Eady v. Waring (1974), 2 O.R. (2d) 627 (C.A.)

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  • Date: 2018

Eady et al. v. Waring

(1974), 2 O.R. (2d) 627

ONTARIO COURT OF APPEAL

EVANS, ARNUP and ESTEY, JJ.A.

1ST FEBRUARY 1974

 

 

Wills — Validity — Testamentary capacity — Suspicious circumstances — Whether principle that suspicion must be removed before Court can pronounce in favour of will applies only where person who takes benefit prepares will — Whether principle restricted to circumstances connected with actual preparation and execution of will.

Testator, aged 78 years, executed a will in May, 1969, two years before his death, and while he was living with his married brother as a paying guest. The will revoked an earlier one which had bequeathed certain securities worth approximately $11,000 to testator’s wife’s niece who had lived with testator and his wife from age 13 until her marriage, and divided the residue of his estate (worth over $100,000) among his married brother, his bachelor brother and his sister. The impugned will of May, 1969, left the major portion of the estate to the married brother and nothing to the other brother and sister or the niece. Testator had lived all his married life in Detroit, but after his wife’s death he determined in 1968 to return to Renfrew County where his family originated and to which he, his wife and his niece had made annual visits for many years. His niece drove him to Renfrew at his request and settled him with his bachelor brother and spinster sister as a paying guest until such time as he could be admitted to an old people’s home. At this time there was no question that the testator was capable although he suffered from a heart condition.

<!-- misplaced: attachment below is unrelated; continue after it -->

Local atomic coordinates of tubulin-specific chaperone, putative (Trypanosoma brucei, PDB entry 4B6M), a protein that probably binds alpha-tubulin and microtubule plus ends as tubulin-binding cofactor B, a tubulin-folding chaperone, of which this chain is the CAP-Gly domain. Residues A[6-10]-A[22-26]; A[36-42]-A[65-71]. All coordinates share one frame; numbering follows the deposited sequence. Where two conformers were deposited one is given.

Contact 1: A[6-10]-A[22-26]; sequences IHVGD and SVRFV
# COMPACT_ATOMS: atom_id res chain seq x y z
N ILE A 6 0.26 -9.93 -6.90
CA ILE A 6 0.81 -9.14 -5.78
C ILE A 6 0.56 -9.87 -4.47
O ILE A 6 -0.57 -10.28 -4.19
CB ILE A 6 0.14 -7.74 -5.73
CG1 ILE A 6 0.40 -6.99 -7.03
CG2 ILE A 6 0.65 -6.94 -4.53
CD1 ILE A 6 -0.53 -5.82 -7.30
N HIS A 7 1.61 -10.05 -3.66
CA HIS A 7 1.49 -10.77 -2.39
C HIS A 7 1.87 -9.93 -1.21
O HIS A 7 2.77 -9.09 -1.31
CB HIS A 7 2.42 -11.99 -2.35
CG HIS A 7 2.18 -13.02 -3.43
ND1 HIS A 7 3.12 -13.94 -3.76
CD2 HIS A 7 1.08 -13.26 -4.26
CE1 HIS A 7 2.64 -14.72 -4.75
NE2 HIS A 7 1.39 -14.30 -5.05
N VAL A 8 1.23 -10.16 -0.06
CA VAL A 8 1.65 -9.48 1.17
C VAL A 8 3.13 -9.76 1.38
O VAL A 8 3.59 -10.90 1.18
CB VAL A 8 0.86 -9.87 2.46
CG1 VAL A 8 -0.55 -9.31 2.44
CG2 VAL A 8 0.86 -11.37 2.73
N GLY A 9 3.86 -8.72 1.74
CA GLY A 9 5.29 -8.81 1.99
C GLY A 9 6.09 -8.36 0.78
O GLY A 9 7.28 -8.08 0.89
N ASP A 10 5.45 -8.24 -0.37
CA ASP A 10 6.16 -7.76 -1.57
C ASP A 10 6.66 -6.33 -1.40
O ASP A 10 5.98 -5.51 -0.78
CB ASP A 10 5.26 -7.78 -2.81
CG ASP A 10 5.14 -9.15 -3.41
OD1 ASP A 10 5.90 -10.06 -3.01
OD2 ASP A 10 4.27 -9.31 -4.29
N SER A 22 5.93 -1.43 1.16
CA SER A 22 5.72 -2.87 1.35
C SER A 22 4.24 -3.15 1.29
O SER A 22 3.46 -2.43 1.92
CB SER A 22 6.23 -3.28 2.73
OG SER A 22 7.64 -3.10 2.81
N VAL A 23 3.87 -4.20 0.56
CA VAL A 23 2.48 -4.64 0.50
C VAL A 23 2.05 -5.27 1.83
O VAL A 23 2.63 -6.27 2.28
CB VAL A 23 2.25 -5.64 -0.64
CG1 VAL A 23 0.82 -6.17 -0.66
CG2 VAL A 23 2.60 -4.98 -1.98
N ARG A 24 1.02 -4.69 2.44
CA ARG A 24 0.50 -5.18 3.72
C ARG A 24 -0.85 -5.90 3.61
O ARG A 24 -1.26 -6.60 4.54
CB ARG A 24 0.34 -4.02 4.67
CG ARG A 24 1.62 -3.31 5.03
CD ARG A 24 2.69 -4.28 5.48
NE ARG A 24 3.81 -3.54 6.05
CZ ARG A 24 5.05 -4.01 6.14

Furthermore there always had been and continued to be a warm relationship between him and the niece. In January, 1969, the testator quarrelled with his sister and was then persuaded to move in with his married brother. At the time the will was made, this brother’s son, one of the executors under the impugned will, drove the testator to a solicitor and remained in the solicitor’s office with his uncle and the solicitor while instructions were given for the will. The nephew again drove his uncle the same evening to the solicitor’s house to have the will executed. He had also accompanied his uncle to Detroit in March, 1969, for the purpose of closing out a safety-deposit box and of transferring some $87,000 from a Detroit bank to a Canadian bank into a joint account with his married brother. The solicitor testified that he spoke with the testator for about two hours concerning his testamentary wishes and concluded that the testator had the necessary capacity to make the will in that he answered questions put to him coherently and gave apparently satisfactory reasons for changing his will. The nephew also thought his uncle capable of making a will. He further stated that he never at any time discussed the making of the will with his father. A medical doctor who had attended upon the testator since his return to Renfrew also testified as to the testator’s capacity although he admitted that his patient suffered from progressive arteriosclerosis. Other evidence indicated that since the testator moved in with his married brother in January, 1969, his life-style changed completely in that he seemed to be constantly watched and supervised by his married brother’s family and did not appear to be free, either in a physical or mental sense, to continue his former associations with friends, relatives and neighbours from whom he was insulated by his brother’s family. This remained the case when his niece, having finally been informed of her uncle’s illness and hospitalization, came from California to visit him in November, 1969. She experienced great difficulty in seeing him alone without a member of the testator’s married brother’s family being present. Testator’s affection for her still subsisted, however, at this time and this fact was corroborated by the evidence of other witnesses. There was no question that at this time the testator was much deteriorated, a fact corroborated by several witnesses. In fact, several witnesses testified to testator’s failing memory dating from before the time he moved in with his married brother. The trial Judge, acting on the principle stated by Davey, L.J., in Tyrrell v. Painton et al., [1894] P. 151 at pp. 159-60, “that wherever a will is prepared under circumstances which raise a well-grounded suspicion that it does not express the mind of the testator, the Court ought not to pronounce in favour of it unless that suspicion is removed”, pronounced against the will on the ground that the suspicion raised by the facts had not been removed and that at the time the impugned will was executed the testator did not possess a disposing mind and memory in the sense that he was capable of his own initiative and volition of comprehending all the essential elements of making a will. On appeal from this decision, held, the appeal should be dismissed.